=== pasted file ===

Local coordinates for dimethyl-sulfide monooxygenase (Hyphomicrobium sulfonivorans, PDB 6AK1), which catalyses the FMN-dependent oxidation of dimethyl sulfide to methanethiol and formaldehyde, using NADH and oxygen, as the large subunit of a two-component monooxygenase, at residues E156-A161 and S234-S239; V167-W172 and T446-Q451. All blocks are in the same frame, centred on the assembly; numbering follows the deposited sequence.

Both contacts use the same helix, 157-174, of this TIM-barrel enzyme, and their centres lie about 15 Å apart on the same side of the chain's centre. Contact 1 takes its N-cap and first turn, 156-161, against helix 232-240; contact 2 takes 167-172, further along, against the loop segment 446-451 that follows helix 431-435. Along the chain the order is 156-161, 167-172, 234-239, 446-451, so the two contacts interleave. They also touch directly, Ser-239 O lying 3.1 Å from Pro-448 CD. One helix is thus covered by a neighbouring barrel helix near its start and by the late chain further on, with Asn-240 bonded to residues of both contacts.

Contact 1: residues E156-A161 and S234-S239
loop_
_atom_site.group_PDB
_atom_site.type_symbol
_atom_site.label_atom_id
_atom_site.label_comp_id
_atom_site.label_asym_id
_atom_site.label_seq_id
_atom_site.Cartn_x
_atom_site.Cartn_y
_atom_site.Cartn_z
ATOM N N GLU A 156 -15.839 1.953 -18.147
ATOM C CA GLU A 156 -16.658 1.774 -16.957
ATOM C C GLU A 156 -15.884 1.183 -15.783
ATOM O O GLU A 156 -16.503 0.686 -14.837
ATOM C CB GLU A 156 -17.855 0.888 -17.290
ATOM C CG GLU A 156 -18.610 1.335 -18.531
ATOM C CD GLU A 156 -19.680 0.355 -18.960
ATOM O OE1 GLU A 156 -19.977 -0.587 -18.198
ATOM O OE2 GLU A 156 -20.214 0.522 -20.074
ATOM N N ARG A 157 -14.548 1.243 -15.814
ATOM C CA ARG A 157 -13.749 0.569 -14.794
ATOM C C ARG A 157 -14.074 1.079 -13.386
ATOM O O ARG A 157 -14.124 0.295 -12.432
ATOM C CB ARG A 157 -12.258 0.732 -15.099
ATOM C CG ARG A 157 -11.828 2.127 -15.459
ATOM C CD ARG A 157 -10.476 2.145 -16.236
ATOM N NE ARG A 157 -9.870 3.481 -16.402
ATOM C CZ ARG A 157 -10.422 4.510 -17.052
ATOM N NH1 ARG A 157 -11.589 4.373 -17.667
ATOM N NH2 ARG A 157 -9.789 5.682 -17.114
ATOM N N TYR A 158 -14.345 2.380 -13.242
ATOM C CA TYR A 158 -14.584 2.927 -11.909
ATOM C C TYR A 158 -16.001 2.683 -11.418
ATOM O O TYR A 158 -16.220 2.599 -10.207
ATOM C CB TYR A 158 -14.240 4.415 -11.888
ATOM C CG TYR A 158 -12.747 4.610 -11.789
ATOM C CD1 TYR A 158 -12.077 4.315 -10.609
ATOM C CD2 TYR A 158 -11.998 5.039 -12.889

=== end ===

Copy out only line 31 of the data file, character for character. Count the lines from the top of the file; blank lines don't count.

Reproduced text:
ATOM C CZ ARG A 157 -10.422 4.510 -17.052